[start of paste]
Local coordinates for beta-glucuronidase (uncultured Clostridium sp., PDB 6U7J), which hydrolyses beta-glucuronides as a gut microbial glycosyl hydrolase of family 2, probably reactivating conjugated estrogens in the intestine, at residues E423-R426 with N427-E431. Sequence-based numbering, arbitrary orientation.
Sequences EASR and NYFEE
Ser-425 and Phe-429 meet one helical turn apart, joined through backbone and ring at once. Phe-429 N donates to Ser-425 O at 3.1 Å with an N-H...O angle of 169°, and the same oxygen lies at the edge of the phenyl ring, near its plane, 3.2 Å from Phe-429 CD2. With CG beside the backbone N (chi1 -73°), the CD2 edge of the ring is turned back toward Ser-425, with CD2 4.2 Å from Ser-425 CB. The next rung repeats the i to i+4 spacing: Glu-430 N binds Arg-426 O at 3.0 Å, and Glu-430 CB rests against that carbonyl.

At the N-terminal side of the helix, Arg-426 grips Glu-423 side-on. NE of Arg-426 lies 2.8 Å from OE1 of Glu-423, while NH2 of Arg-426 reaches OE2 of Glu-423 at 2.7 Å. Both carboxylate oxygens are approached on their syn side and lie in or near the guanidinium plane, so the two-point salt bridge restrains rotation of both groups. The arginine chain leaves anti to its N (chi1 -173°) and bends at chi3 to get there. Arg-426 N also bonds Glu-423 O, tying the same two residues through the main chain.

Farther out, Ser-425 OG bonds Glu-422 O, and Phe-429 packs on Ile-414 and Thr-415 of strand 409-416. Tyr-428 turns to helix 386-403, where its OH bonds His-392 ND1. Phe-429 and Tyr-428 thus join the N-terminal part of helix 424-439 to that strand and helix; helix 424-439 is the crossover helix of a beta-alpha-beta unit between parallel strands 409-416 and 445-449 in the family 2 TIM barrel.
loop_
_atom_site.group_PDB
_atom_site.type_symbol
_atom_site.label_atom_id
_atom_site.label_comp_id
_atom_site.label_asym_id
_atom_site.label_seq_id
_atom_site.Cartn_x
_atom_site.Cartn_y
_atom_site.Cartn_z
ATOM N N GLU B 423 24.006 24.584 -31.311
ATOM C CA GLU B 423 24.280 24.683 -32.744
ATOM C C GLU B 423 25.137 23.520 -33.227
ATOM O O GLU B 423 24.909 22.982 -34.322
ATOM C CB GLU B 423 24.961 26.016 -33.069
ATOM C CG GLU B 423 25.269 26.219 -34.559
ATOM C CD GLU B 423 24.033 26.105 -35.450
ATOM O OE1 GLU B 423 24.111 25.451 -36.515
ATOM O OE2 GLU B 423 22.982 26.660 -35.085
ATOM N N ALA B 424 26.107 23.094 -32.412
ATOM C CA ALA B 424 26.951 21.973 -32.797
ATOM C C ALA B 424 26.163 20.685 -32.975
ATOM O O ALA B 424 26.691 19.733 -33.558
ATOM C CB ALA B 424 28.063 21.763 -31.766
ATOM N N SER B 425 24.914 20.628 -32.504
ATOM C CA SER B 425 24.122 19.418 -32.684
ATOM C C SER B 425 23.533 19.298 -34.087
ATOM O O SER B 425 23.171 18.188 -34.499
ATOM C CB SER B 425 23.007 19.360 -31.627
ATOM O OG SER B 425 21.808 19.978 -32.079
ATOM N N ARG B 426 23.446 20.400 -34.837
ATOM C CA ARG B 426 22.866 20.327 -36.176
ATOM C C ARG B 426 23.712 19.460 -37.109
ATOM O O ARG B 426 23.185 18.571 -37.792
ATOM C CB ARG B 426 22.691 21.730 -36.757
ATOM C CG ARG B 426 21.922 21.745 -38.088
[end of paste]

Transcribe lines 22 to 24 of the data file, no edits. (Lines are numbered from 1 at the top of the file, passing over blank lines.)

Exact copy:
ATOM C CD GLU B 423 24.033 26.105 -35.450
ATOM O OE1 GLU B 423 24.111 25.451 -36.515
ATOM O OE2 GLU B 423 22.982 26.660 -35.085